ChatGPT Passed the Uniform Bar Examination: Is Artificial Intelligence Smart Enough to be a Lawyer?

By: Lara Kimmel

April 7, 2023

In an unprecedented development for artificial intelligence, OpenAI’s newest version of its chatbot, ChatGPT-4, has reached incredible achievements that the earlier versions could not attain – including passing the Uniform Bar Examination in the top 10th percentile. The news has both excited and worried many lawyers, but what does this actually mean for the bar exam and the legal profession as a whole? 

First, what exactly is the ChatGPT-4, and how did it manage to pass the bar exam? ChatGPT was developed by San Francisco-based startup, OpenAI, a company co-founded in 2015 by Elon Musk and Sam Altman, with the first version of ChatGPT originally launched in November 2022. GPT is the acronym for Generative Pre-trained Transformer, and as the chatbot explained, this means that it “uses deep learning techniques to generate human-like responses to text inputs in a conversational manner.”  Further, when asked to describe itself, ChatGPT reported that it is “an AI-powered chatbot developed by OpenAI, based on the GPT (Generative Pretrained Transformer) language model.” According to OpenAI, the newly released version of ChatGPT, ChatGPT-4, is different from previous versions because of its advancements in three key areas: creativity, visual input, and longer context. Additionally, this next-generation model can now receive and respond to images.

ChatGPT-4’s proposed wondrous abilities were put to the test when it took all sections of the July 2022 bar exam. Shockingly, it passed by a significant margin with a combined score of 297. This score is so high that it almost reaches the 90th percentile of test-takers. This incredible score even surpasses the “high threshold of 273 set by Arizona.”

If artificial intelligence bots can pass the Uniform Bar Examination, does this mean AI is smart enough to be a lawyer? Not exactly. ChatGPT is “an artificial intelligence trained on enormous troves of data, from webpages to scholarly texts, which then uses a complex predictive mechanism to generate human-sounding text.” Put simply, just because ChatGPT-4 could pass the Uniform Bar Examination does not mean it would know how to effectively practice the law. Rather, the chatbot efficiently knows how to cram and regurgitate information, which is exactly what makes it successful at taking exams. Thus, ChatGPT-4 prepared for the exam when it was trained on a massive dataset of past exams, study materials, legal cases, and more, leading to its incredible passing score. And the bar exam is not the only exam the chatbot passed; a list of all exams GPT-4 has taken can be found here.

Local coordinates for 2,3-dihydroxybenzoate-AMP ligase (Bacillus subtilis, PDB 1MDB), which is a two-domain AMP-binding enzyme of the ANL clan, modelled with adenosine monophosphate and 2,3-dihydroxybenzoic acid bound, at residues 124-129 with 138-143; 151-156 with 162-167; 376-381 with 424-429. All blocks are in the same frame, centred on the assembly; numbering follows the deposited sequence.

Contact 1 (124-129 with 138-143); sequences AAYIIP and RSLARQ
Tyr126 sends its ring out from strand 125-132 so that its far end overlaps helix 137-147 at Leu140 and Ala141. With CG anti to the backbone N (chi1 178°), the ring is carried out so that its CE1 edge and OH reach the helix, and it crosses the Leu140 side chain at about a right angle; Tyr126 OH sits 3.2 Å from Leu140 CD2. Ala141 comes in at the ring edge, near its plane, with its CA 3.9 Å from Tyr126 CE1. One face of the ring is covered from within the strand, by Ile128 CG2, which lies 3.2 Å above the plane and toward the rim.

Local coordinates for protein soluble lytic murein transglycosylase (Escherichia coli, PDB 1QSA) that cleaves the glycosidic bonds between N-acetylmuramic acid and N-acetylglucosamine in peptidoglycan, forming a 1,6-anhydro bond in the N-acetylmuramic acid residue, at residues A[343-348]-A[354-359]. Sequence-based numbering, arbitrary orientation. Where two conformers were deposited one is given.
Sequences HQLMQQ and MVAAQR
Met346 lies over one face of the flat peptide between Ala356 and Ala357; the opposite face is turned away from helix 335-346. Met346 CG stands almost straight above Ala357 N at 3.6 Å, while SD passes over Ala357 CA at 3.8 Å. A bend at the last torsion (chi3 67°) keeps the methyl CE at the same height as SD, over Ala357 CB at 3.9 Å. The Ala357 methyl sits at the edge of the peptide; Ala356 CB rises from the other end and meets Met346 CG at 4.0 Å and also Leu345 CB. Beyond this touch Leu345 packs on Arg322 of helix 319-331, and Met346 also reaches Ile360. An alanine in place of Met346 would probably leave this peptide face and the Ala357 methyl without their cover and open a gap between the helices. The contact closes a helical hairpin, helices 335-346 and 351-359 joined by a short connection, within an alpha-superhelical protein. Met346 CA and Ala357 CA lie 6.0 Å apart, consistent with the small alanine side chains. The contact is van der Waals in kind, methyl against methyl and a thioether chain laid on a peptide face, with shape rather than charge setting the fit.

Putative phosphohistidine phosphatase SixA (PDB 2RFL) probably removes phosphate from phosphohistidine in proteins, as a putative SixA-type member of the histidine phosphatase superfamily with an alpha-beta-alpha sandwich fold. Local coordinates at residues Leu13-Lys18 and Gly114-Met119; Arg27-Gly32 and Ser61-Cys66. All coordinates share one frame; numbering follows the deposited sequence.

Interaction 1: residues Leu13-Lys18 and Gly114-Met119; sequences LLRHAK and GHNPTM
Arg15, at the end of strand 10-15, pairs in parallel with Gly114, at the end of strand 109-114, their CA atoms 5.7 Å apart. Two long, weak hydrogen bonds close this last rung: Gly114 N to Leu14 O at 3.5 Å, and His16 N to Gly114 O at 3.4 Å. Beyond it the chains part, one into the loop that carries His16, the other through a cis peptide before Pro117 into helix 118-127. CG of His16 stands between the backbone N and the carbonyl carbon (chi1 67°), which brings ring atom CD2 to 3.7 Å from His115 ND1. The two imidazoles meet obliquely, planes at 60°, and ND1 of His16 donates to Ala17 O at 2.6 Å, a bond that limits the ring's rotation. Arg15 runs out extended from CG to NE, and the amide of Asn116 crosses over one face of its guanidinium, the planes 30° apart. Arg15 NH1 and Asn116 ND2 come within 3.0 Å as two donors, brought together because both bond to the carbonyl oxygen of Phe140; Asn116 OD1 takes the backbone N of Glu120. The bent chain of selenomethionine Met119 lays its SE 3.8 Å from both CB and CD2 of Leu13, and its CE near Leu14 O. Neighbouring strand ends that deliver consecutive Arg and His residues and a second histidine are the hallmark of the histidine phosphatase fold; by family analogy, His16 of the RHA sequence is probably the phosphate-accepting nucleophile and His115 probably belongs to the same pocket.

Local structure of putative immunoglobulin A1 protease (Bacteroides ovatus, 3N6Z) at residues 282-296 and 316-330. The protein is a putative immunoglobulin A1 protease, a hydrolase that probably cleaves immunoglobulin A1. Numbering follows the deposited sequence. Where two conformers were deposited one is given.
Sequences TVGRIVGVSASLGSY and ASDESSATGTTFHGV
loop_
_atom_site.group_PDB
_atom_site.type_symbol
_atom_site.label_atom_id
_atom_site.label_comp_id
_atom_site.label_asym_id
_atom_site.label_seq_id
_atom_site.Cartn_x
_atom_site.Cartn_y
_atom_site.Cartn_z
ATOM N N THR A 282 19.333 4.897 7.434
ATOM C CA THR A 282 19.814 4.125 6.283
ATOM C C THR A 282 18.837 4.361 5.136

ChatGPT’s success in passing the bar exam shows that the chatbot could be an essential asset for lawyers in the future. While ChatGPT is not advanced enough to give actual legal expertise, nor can it understand the ethics of practicing law, its ability to pass the bar exam proves that it is sufficient at producing legal analyses. As the chatbot stated, “ChatGPT will impact law practices in the very near future by offering AI-powered legal research assistance, document drafting, and contract analysis tools that can save lawyers significant amounts of time and effort. ChatGPT can also help lawyers improve their legal writing skills by providing suggestions for clearer and more concise language. As AI technology continues to improve, ChatGPT will become an increasingly valuable tool for lawyers looking to streamline their workflows and improve the quality of their work.”  For example, the chatbot can streamline time-consuming tasks such as legal research and discovery, allowing more time and energy for legal professionals for high-value, complex work. It can also give great templates for rough drafts of briefings and contracts. 

While ChatGPT will be a great asset for the legal profession in the future, there are clearly some potential fallbacks. So, what can’t ChatGPT do for the legal profession? First, all of its outputs are derived from previously written work, so there are copyright issues. Further, it does not understand the role of ethics in the profession, and there are ethical concerns in general about artificial intelligence giving legal advice. Lastly, it might not be able to fully comprehend nuanced cases. Thus, while ChatGPT-4 can aid lawyers in their practice, it is obvious that artificial intelligence will not be able to replace lawyers any time in the foreseeable future, as some lawyers seem to fear. 

In conclusion, ChatGPT-4’s ability to pass the bar exam is a significant milestone in the development of artificial intelligence for the legal community, with implications extending far beyond simply passing the exam. While artificial intelligence and chatbots are not going to replace lawyers, it can supplement and renovate the way legal professionals work in the future. There are certainly potential risks, as well as high-level tasks that the chatbot cannot undertake, but the possible automation of routine tasks proves that this innovation will transform the legal profession. 

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